It’s all too easy to throw a plastic bottle in the recycling bin, and subconsciously congratulate yourself for clean, green living. The casual ‘but I recycle it’ line, has become an excuse commonly thrown about to justify a purchase. My mum loves using it when she gets growled at for using crap she doesn’t need to!
The inconvenient truth: recycling has a significant environmental footprint.
Why? Recycling itself requires a huge amount of energy and resources. This includes the running of collection facilities, the transportation of recyclables (often across the world), not to mention the original manufacturing process itself. Remember the tagline REDUCE, REUSE, RECYCLE? There is a reason RECYCLE is listed last!
If recycling has been your go-to, or you want to explore these ideas further, here’s what to focus on instead…
Minimalism is so in! One of the most effective sustainable moves you can throw into your life, starting today, is to Refuse, Reduce, and Minimise. This involves saying a big fat “NO” to single use plastics, and being mindful of each and every item you bring into your life.
Just because an item is recyclable, compostable, ethical, or eco-friendly, does not mean that single use (think compostable coffee cups) and unnecessary stuff (think any eco product you won’t actually use, eg. CaliStraws, or a KeepCup if you’re not a coffee drinker) is justified. The product has still taken a bunch of resources to be created!
Adopt the ‘stylish spartan’ mindset, and you’ll be away laughing.
A great way to do this, is to ask yourself the following whenever you’re about to buy something:
Do I really need this?
Will I use it?
Is there a more sustainable alternative?
If so, how will I dispose of it at the end of its life?
Since we have structured society as we know it, around buying stuff and feeling good about it, this can sound very overwhelming. Don’t worry; you don't have to go cold turkey. Setting a new goal each month is an effective way to make habit changes that stick. Baby steps will slowly lead to a solid stack of eco cred.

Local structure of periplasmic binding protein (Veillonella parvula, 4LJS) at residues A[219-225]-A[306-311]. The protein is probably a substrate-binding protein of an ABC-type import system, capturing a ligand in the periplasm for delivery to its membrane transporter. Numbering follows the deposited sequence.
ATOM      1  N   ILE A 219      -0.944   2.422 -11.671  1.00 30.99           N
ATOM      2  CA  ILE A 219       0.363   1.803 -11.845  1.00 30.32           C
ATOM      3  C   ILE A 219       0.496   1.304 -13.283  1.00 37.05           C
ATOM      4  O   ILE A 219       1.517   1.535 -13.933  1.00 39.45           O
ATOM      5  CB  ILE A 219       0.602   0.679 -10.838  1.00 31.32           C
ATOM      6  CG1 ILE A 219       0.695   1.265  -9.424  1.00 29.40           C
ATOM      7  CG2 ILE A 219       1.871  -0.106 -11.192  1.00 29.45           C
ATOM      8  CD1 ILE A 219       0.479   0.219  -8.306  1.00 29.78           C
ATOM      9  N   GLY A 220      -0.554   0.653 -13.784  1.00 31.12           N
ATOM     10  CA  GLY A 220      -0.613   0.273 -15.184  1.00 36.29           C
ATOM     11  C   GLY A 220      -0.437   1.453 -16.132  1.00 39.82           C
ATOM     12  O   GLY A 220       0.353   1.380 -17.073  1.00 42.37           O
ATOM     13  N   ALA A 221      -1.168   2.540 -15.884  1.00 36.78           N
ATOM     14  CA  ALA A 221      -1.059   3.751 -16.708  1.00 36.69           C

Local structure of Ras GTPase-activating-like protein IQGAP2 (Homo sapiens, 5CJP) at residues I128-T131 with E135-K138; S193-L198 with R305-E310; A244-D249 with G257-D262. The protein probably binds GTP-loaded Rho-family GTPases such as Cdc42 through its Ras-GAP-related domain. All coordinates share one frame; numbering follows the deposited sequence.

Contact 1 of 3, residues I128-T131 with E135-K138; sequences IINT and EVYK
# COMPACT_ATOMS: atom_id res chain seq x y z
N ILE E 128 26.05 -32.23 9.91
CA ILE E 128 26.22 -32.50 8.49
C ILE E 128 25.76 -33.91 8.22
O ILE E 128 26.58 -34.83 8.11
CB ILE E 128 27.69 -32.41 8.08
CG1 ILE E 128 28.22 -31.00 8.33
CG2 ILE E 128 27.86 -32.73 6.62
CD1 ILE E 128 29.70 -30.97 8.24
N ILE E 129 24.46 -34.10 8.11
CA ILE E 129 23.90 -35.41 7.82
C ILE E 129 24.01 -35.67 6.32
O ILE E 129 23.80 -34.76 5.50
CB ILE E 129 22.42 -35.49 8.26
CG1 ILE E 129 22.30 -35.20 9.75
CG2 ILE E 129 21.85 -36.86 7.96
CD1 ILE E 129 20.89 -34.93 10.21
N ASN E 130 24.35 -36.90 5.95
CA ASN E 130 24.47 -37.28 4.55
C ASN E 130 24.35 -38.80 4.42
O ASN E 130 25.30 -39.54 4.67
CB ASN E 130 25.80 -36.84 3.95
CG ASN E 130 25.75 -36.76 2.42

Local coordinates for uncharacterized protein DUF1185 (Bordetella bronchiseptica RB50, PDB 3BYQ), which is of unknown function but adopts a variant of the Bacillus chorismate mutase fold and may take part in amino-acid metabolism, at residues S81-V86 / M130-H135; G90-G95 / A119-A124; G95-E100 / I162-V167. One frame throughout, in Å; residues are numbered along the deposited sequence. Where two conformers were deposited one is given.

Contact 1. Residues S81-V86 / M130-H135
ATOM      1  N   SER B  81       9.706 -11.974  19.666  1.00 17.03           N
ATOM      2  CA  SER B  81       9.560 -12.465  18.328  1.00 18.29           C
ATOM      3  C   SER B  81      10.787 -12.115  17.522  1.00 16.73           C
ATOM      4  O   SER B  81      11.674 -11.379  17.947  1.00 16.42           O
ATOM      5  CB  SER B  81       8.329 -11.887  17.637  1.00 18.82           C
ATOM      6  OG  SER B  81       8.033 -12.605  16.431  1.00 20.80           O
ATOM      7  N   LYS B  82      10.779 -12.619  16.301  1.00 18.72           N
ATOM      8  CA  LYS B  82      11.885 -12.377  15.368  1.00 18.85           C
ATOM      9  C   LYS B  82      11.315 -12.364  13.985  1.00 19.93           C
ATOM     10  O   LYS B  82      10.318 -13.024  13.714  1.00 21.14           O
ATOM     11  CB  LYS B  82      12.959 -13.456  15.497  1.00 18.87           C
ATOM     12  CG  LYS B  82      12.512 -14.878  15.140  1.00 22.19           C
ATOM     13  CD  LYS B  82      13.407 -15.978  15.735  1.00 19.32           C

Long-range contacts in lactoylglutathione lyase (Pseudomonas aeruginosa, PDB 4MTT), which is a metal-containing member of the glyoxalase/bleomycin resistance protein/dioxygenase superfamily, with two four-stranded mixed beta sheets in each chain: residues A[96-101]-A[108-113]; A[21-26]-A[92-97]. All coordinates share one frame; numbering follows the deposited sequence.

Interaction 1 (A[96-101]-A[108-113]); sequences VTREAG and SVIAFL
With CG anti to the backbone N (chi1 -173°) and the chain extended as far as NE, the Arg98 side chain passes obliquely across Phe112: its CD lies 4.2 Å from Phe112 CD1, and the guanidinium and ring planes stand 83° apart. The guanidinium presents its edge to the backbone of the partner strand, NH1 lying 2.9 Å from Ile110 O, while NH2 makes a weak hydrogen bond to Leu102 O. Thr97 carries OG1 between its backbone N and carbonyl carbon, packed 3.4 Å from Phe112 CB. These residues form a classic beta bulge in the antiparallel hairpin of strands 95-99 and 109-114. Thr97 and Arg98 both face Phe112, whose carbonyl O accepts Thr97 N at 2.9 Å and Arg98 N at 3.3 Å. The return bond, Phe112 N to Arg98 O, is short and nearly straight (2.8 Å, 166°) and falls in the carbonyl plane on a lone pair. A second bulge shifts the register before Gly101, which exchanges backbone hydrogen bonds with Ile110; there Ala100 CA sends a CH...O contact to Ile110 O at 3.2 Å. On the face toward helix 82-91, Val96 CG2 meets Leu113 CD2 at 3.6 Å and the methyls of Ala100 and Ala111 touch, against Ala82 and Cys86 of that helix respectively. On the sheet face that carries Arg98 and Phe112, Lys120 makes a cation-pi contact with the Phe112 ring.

Reusable items are epic and for sure a crucial part of your eco tool kit! Think mason jars, colourful thermal drink bottles and, a CaliWoods favourite, stainless steel straws! Reusable items are now going with us everywhere; bags in the car for shopping and keeping cutlery, coffee cups and straws with us
If you’re beginning to think that you’re just one person who can’t instigate change, think again. Consumer power is real. Social media pressure recently resulted in smoothie bar, Habitual Fix, adopting reused (and reusable!) mason jars and durable straws, setting it above former Kiwi juice bar favourites.
Especially since the explosion of social media, consumers drive market change in a big way. Where we put our dollars, represents the type of world we want to live in: don’t throw that power down the drain.
If you don’t have the option to reduce and reuse, next option down the list to do recycle.
As well as being resource intensive and wasteful (in some cases, the recycling process can cost more than extracting the original resources!), recycling creates two key problems:
1. Pollution from processing recycling without the appropriate facilities.